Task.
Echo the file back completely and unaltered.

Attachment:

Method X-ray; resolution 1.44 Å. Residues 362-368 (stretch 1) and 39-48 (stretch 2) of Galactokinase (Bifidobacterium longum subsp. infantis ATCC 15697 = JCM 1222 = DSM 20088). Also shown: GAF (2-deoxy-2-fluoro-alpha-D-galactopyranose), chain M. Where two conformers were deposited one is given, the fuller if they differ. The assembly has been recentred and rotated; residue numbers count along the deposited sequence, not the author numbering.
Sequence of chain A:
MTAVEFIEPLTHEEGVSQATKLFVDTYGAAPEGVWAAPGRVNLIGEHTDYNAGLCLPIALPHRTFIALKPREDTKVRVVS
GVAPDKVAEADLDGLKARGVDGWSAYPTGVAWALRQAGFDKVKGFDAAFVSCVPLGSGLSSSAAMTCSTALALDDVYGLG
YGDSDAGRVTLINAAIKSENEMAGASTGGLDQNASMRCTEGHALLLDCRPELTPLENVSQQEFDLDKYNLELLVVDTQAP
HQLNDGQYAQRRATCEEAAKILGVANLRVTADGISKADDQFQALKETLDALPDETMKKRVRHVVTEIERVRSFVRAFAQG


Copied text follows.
Method X-ray; resolution 1.44 Å. Residues 362-368 (stretch 1) and 39-48 (stretch 2) of Galactokinase (Bifidobacterium longum subsp. infantis ATCC 15697 = JCM 1222 = DSM 20088). Also shown: GAF (2-deoxy-2-fluoro-alpha-D-galactopyranose), chain M. Where two conformers were deposited one is given, the fuller if they differ. The assembly has been recentred and rotated; residue numbers count along the deposited sequence, not the author numbering.
Sequence of chain A:
MTAVEFIEPLTHEEGVSQATKLFVDTYGAAPEGVWAAPGRVNLIGEHTDYNAGLCLPIALPHRTFIALKPREDTKVRVVS
GVAPDKVAEADLDGLKARGVDGWSAYPTGVAWALRQAGFDKVKGFDAAFVSCVPLGSGLSSSAAMTCSTALALDDVYGLG
YGDSDAGRVTLINAAIKSENEMAGASTGGLDQNASMRCTEGHALLLDCRPELTPLENVSQQEFDLDKYNLELLVVDTQAP
HQLNDGQYAQRRATCEEAAKILGVANLRVTADGISKADDQFQALKETLDALPDETMKKRVRHVVTEIERVRSFVRAFAQG